The exhaust flue of your furnace ensures that dangerous exhaust fumes flow safely out of your home, so it’s important for this piece to be in good condition. An exhaust flue with leaks or holes could subject your home to hazardous chemicals, such as carbon monoxide. As the professional inspects the exhaust flue of your furnace, he or she will probe for small holes that can be abated using foil tape. More serious problems, such as flue corrosion, may require a piece replacement. The furnace servicer may also want to adjust the barometric damper to the exhaust flue to ensure the proper amount of chimney draw is being used. If the draw is too strong, your furnace will operate inefficiently, ultimately costing more on heating and cooling bills.

Checking the Oil Filter

For oil-burning furnaces, maintenance will also involve checking the oil filter. This piece is normally responsible for filtering out impurities that could potentially clog the burner. The burner, which ignites the system and provides warmth, can shut down or misfire if it is clogged with debris. The professional servicing your furnace may opt to replace the oil filter to ensure working condition.

Checking the Air Filter

The air filter in your home furnace ensures that warmed air flowing through the vents of your home is safe to breathe. While the air filter should not be changed too often, it is an important part of regular maintenance. Fortunately, it does not require a professional’s help to successfully replace a furnace air filter.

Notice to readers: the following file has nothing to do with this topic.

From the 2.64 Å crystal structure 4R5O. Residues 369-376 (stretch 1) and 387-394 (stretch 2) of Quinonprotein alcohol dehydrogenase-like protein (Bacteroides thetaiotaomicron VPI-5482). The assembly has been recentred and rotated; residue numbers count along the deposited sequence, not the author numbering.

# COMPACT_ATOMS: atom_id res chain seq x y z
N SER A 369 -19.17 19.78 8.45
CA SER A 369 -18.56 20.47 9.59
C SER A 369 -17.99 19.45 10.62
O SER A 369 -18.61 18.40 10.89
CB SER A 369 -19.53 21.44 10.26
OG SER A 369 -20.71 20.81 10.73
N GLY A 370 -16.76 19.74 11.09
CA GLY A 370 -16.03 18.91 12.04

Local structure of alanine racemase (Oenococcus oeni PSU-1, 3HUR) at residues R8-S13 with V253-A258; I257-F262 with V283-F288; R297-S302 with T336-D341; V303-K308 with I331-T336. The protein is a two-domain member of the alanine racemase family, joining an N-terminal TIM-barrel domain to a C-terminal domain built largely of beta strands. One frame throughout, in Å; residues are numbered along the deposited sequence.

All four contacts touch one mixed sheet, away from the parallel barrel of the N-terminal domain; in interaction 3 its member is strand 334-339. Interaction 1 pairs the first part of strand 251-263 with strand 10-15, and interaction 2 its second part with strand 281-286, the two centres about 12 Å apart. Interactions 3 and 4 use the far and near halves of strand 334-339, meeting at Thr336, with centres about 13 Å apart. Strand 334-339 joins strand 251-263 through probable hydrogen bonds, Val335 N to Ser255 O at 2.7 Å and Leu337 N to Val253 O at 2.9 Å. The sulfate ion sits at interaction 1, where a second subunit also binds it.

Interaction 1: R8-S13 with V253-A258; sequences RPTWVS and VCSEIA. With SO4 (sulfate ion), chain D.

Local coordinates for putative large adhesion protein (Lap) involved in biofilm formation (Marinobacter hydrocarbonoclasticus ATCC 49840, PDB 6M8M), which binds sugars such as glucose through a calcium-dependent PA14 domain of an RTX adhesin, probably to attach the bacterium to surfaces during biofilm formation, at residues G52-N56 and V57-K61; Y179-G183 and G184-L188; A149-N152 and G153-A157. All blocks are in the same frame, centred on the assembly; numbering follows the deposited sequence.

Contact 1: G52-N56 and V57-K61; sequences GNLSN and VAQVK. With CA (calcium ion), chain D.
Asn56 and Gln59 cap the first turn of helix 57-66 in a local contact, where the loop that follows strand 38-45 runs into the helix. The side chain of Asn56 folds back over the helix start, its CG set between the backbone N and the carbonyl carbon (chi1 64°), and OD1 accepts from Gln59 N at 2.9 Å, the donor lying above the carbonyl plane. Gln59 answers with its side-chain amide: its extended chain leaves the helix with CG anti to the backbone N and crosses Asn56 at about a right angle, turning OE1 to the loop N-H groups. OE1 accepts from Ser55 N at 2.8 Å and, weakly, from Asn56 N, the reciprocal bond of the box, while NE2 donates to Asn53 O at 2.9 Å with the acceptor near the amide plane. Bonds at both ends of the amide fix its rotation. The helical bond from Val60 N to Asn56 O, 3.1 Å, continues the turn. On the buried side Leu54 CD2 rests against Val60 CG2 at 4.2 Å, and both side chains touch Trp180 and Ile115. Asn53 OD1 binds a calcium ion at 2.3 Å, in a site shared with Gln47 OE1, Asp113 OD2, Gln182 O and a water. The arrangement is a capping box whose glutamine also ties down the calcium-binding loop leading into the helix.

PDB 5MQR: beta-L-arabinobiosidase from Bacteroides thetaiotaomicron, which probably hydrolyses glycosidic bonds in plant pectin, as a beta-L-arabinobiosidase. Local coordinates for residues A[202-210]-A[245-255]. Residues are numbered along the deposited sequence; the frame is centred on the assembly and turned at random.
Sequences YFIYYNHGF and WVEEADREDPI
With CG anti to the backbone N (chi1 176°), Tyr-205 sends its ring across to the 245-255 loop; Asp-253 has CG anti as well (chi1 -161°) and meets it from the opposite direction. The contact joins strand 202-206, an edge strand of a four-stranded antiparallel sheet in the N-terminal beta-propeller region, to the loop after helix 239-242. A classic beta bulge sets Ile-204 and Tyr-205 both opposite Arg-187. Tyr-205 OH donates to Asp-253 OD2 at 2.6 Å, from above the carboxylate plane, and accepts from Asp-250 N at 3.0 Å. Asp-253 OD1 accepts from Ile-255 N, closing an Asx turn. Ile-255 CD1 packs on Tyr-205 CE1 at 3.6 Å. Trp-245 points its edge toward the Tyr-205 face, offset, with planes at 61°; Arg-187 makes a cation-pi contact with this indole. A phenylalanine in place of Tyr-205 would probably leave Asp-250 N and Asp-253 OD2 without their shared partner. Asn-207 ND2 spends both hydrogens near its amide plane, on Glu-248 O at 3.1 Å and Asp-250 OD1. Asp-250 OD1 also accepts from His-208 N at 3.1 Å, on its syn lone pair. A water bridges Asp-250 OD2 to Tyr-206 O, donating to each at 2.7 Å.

Checking the Blower Belt

An electric motorized blower works to move heated air from its original position in the furnace, through the ducts of your home, and out the vents in each room. If the belt is too loose, the blower may function inefficiently with air moving slower than optimal. This in turn can add unnecessary costs to your heating and cooling bills.

Checking the Burner

The professional servicing your furnace will ensure that your furnace is working efficiently so that you don’t end up spending extra money on heating and cooling. By measuring the gases in your furnace’s exhaust flue, a professional can determine whether or not the furnace is working properly. The air gates of the burner will be checked and adjusted to ration the right amount of fuel, which ensures that fuel and air entering the chimney has been properly burned first.The oil nozzle may need replacement, depending on the condition it is in and how efficiently the furnace is working. Checking the flame to see what shape and color it has can be a clear indicator of how well fuel and air is combusting before moving through the rest of the system.

Whether your furnace system makes use of floor vents or wall vents, it is important to clean out the area just behind the grate. A professional can help you do this by removing the outer piece of the vent and vacuuming the space to free it of debris. Keeping the vents clean allows your furnace to perform more optimally, driving heating costs down overall. More than that, you and your family won’t be breathing in pet hair, dust, and other allergens as you heat your home.

With a professional’s help to carry out these steps, you can be sure your furnace is working safely and efficiently this winter and rest easy knowing that you won’t overpay on heating bills.